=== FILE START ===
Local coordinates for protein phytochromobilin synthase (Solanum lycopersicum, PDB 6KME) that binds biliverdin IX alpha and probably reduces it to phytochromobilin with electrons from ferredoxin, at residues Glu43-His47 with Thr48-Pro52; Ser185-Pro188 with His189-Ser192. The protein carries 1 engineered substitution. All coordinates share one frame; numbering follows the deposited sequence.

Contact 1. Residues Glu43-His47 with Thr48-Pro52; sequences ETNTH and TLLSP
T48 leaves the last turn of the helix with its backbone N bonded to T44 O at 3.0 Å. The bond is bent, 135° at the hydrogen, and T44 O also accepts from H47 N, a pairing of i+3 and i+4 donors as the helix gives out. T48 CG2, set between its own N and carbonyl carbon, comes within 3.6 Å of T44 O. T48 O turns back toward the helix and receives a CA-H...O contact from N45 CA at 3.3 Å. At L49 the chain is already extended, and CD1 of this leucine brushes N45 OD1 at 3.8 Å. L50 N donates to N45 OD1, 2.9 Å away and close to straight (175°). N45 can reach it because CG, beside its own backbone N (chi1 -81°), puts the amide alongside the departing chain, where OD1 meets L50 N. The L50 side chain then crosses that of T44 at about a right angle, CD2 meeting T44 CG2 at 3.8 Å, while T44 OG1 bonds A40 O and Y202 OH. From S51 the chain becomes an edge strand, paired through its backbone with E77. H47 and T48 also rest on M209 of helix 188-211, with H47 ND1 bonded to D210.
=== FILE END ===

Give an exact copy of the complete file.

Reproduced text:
Local coordinates for protein phytochromobilin synthase (Solanum lycopersicum, PDB 6KME) that binds biliverdin IX alpha and probably reduces it to phytochromobilin with electrons from ferredoxin, at residues Glu43-His47 with Thr48-Pro52; Ser185-Pro188 with His189-Ser192. The protein carries 1 engineered substitution. All coordinates share one frame; numbering follows the deposited sequence.

Contact 1. Residues Glu43-His47 with Thr48-Pro52; sequences ETNTH and TLLSP
T48 leaves the last turn of the helix with its backbone N bonded to T44 O at 3.0 Å. The bond is bent, 135° at the hydrogen, and T44 O also accepts from H47 N, a pairing of i+3 and i+4 donors as the helix gives out. T48 CG2, set between its own N and carbonyl carbon, comes within 3.6 Å of T44 O. T48 O turns back toward the helix and receives a CA-H...O contact from N45 CA at 3.3 Å. At L49 the chain is already extended, and CD1 of this leucine brushes N45 OD1 at 3.8 Å. L50 N donates to N45 OD1, 2.9 Å away and close to straight (175°). N45 can reach it because CG, beside its own backbone N (chi1 -81°), puts the amide alongside the departing chain, where OD1 meets L50 N. The L50 side chain then crosses that of T44 at about a right angle, CD2 meeting T44 CG2 at 3.8 Å, while T44 OG1 bonds A40 O and Y202 OH. From S51 the chain becomes an edge strand, paired through its backbone with E77. H47 and T48 also rest on M209 of helix 188-211, with H47 ND1 bonded to D210.